b'ing stigma-free

upham woods stageIn seventh grade I spent two days and two nights in Upham Woods. On a Wednesday morning in April, my middle school class piled into a yellow school bus for the one hour drive. Every student at my middle school made the retreat to Upham Woods at least once during their three years of middle school. It was as much a part of the curriculum as math and science class. In the Woods, we bonded for two days. Working in groups, we climbed over tall walls, navigated through the forest with a compass, and built shelters out of branches and leaves. We slept in bunk beds spread out in four large log cabins — two for the boys and two for the girls. After each day of activities, we’d gather at the central meeting hall, a big building in the middle of the cabins, for a general assembly where we’d talks about the day’s events, then play games and do activities.

Before going to Upham Woods, our teachers had told us that if we didn’t like anything else about Upham Woods, we’d always remember the skit performed during the general assembly on the second night. They just referred to the performance as “The Skit.” They shared nothing more about it, except that it was probably the most hilarious routine ever performed before a group of middle schoolers.

By the time we sat down on the floor of the meeting hall on the second night, we were ready for George Carlin or Eddie Murphy to appear from behind the curtain. When the curtains drew, it was two of our teachers who stood up on stage. They were dwarfs — well, not really dwarfs. They just looked like dwarfs. They stood behind a white bed sheet. Five large holes had been cut out for the two characters. Each teacher stuck a head through one of the holes and stuck their arms through the holes that were meant to be the characters’ legs. Then, two other people who hid behind the curtain put their arms through the four remaining holes. To the audience, these characters, created by a head and four arms, had the appearance of an achondroplastic dwarf, the type of dwarfism I have.

It was as if they held up a picture of me.

Before that day, I had managed to attend over a year and a half of middle school without truly acknowledging my dwarfism. Every once in a while my height or my physical difference would come up, but I would move the subject along as quickly as possible. Since I felt I was no different than anybody else, there was no point of bringing it up. When the teachers appeared on stage for the skit, it was as if they held up a picture of me, and everyone was laughing at what they saw.

For ten minutes, the teachers puttered around, pretending to be students at Upham Woods. They got out of bed, brushed their teeth and went running through the forest. They even shaved at one point. With every move the characters made, the audience screamed with delight. Always trying to fit in, I screamed right along with them.

Finally, as the characters boarded a cardboard yellow school bus to return to the school, the skit came to an end. The students roared their approval, and when the teachers appeared from behind the curtain, we delivered a standing ovation. One of the teachers from the skit, who was my teacher, laughed also, so hard she began to cry. She hugged the other teacher on stage and waved to her students. As my classmates continued to cheer, I began looking around. I studied the faces of my peers, trying to figure out what was happening, trying to figure out if we were laughing at the skit, or laughing at me.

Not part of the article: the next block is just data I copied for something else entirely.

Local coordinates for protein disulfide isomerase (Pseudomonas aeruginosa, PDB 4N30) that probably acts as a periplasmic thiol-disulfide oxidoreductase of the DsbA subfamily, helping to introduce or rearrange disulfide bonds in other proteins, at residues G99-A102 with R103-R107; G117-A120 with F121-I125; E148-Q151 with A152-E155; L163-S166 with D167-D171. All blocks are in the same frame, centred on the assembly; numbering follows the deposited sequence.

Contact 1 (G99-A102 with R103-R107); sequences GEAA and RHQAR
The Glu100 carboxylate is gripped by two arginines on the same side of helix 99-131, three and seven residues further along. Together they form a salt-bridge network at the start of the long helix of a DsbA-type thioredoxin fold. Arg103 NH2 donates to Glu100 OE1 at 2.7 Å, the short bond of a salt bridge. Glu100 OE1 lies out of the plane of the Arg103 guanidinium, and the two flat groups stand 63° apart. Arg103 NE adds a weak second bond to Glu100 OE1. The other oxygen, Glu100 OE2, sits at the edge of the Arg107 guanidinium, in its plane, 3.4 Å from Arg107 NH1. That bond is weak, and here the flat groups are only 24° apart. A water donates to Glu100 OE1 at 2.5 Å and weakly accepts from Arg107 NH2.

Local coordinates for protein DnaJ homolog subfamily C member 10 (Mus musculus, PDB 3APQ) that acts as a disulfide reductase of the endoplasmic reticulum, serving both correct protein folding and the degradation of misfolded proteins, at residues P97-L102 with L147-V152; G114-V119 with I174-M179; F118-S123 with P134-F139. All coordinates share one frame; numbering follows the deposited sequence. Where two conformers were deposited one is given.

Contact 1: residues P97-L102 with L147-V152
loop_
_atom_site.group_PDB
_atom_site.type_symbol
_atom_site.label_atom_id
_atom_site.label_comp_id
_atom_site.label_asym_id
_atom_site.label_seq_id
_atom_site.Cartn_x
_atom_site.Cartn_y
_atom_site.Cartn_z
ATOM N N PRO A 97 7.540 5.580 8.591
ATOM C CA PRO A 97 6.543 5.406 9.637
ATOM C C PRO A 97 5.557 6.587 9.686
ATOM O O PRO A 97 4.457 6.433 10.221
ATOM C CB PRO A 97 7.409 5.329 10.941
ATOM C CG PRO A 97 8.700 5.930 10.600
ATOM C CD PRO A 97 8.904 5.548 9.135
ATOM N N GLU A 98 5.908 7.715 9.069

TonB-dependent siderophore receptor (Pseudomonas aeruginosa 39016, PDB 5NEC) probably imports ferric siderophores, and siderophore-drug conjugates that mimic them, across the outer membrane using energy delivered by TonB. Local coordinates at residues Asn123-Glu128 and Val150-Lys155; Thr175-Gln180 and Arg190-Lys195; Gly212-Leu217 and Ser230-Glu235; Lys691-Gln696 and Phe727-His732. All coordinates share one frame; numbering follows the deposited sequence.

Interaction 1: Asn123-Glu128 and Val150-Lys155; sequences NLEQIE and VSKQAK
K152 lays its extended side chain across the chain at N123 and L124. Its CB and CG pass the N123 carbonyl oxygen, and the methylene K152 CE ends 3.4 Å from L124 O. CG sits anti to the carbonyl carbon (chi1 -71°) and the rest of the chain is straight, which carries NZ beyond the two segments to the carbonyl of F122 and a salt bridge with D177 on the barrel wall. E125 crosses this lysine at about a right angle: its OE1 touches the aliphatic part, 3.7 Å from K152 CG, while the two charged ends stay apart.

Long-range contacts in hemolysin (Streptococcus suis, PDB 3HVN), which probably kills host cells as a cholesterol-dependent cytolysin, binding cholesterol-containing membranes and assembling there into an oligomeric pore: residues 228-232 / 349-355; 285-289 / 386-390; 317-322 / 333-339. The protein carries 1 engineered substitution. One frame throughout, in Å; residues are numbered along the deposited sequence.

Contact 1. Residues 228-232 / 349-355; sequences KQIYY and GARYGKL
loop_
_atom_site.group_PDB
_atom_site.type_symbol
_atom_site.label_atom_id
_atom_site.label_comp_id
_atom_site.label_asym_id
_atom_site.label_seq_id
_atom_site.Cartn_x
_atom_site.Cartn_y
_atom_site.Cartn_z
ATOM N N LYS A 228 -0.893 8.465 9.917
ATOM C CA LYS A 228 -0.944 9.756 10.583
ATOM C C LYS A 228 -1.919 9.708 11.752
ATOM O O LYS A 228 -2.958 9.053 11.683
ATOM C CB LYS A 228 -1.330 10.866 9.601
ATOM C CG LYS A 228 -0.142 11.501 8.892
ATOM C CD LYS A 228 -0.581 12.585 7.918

Matt, a seventh grader from my class, sat on the floor just behind me. While I gazed past Matt, looking out at the audience, Matt muttered, in a kind of joking way, “That’s discrimination.”

That’s discrimination.

“What do you mean?” I asked. He didn’t answer. I looked at him and asked again and again, “What do you mean?” Matt kept quiet. Finally, he turned away from me and shook his head. I pleaded with him for about a minute. Eventually, the student next to Matt, Byron, spoke. He had been watching us, and now he stared at me through these long bangs that curled around his eyes.

“They were making fun of midgets,” he said.

I should have done something. If not that night, I should have done something after we returned to school, or maybe even a few years later. Just something so that if another person of short stature ever made the trip to Upham Woods, the teachers might think twice before subjecting him or her to the skit which had become such a part of Upham Woods lore. I never did.

 

 

Gary ArnoldGary Arnold serves as the Public Affairs Manager for Access Living, where he has worked since 1999. He also serves as the President of the Board for Little People of America, a national membership organization that offers support and resources for people with dwarfism. He represents LPA as a Steering Committee Member for the National Disability Leadership Alliance, a coalition of 13 disability led membership organizations. He sits on the Board for Public Narrative; serves as a Board member for the Crossroads Fund; and is a 2013 graduate of Leadership Greater Chicago. In 2012, the American Association of People with Disabilities presented Gary with the Justice For All Disability Rights Award. Gary is a contributor to Streetwise and the Huffington Post. Married in 2009, Gary lives in the south loop of Chicago with his wife Katie.


 

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